As Pope Francis on Thursday (local time) visited Bahrain, where around 70 percent of the population is Muslim, Catholics raised hopes that Catholic Church would open dialogue with the Islamic World. According to Reuters, Pope Francis started his three-night itinerary in Bahrain as the first-ever pope to visit the country and attended a welcoming event held by King Hamad bin Isa Al Khalifa. It is his 39th overseas trip since his inauguration. The pope accepted the king’s invitation to improve the bonds between Catholics and Muslims.
Sitting in a wheelchair due to knee pain, Pope Francis arrived at the entrance of Al-Sakhir Palace and stood up to share greetings with the king with a hug. King Hamad said that Bahrain upholds the freedom of all religions that allows their followers to practice rituals and build chapels. He emphasized that the national declaration made a few years ago defies religious discrimination, violence, and incitement, adding that the country seeks to reaffirm the common goal of making a peace-keeping effort and promoting tolerance.
Seventy percent of the Bahraini population of 1.7 million are Muslim. Unlike Saudi Arabia, it allows around 160,000 Catholics, most foreign workers, to practice religious ceremonies. In 1939, Bahrain became home to the Cathedral of Our Lady of Arabia, the first Catholic church in the Gulf region.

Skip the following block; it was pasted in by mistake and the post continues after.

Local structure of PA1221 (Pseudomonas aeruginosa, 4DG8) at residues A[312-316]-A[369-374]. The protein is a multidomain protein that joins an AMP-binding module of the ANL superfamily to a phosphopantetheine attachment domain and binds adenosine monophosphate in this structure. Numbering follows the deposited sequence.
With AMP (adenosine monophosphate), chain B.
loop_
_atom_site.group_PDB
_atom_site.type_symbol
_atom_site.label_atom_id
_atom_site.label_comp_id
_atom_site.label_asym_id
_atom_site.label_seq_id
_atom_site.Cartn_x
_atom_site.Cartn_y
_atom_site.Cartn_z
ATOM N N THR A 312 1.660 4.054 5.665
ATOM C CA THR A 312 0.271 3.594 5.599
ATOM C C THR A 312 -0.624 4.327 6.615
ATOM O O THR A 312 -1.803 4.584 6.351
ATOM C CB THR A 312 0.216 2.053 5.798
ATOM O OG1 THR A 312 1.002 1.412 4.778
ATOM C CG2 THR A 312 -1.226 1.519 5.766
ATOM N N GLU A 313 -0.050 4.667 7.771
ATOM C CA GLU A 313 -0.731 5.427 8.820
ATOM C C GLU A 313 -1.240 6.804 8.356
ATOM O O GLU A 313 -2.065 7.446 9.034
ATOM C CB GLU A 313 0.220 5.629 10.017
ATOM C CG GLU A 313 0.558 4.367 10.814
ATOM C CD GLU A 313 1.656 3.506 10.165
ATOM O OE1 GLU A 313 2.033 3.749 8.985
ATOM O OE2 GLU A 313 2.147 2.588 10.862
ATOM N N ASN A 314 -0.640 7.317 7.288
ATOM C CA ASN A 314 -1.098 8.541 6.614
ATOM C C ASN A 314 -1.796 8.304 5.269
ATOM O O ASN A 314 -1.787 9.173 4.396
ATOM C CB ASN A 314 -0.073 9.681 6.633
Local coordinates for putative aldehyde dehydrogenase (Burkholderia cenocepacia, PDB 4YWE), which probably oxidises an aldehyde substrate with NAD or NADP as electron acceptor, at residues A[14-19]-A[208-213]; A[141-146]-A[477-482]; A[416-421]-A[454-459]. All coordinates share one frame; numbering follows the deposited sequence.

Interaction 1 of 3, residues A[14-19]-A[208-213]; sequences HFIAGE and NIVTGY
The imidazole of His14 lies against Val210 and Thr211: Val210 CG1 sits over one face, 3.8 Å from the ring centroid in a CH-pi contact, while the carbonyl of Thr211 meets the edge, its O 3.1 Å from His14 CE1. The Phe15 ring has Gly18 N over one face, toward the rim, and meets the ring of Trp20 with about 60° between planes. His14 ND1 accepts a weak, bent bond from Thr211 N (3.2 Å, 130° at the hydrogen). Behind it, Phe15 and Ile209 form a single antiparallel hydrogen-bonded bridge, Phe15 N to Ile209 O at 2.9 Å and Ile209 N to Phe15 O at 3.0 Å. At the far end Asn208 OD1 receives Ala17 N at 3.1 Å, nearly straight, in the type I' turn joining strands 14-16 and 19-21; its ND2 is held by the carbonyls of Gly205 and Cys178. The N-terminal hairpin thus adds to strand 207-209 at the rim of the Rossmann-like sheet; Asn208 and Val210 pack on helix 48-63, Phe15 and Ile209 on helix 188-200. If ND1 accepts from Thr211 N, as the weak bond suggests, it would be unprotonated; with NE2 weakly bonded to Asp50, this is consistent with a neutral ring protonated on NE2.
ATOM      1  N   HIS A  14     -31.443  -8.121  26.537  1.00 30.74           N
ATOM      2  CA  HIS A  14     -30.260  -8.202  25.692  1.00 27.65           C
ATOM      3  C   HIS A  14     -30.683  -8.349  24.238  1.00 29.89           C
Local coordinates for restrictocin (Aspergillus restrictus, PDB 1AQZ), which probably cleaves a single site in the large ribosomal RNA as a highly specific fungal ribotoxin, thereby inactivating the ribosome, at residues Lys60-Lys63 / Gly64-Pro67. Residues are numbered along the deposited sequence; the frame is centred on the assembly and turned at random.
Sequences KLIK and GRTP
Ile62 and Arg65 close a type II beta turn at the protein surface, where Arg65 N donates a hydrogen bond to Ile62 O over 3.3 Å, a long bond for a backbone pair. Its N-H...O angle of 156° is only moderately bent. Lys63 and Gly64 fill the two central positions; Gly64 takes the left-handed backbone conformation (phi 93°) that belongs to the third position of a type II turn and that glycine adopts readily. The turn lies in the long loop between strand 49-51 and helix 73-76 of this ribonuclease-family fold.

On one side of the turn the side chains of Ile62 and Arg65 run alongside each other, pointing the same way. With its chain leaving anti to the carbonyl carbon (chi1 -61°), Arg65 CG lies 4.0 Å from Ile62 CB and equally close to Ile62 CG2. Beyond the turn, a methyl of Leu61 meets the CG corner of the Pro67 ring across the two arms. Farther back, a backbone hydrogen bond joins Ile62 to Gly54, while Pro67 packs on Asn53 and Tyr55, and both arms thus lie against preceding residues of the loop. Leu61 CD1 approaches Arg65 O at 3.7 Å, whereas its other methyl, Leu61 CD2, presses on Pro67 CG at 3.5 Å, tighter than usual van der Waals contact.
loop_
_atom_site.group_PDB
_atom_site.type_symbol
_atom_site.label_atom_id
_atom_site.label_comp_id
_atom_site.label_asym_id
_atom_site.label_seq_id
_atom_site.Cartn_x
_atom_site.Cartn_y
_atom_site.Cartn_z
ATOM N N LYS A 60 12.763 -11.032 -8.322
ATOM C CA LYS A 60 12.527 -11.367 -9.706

Referring to Bahrain's constitution, the pope commented that the commitments enshrined in the country's constitution should be fulfilled consistently to make religious freedom complete and acknowledge equal dignity and opportunities sincerely in each religious group. He also openly opposed capital punishment, stating that the right to life is the top priority that should always be protected. He added that even those held accountable should not be deprived of the right to life. Since 2017, Bahrain has resumed the execution of the death penalty.
Concerning the poor working conditions, Pope Francis also said that people are supposed to stay safe and enjoy human rights no matter where they work. His message seemingly intended to point out that many foreign workers struggle in poor working environments in Qatar, which is soon to open the 2022 FIFA World Cup on Nov. 20.
Eun-A Cho email@example.com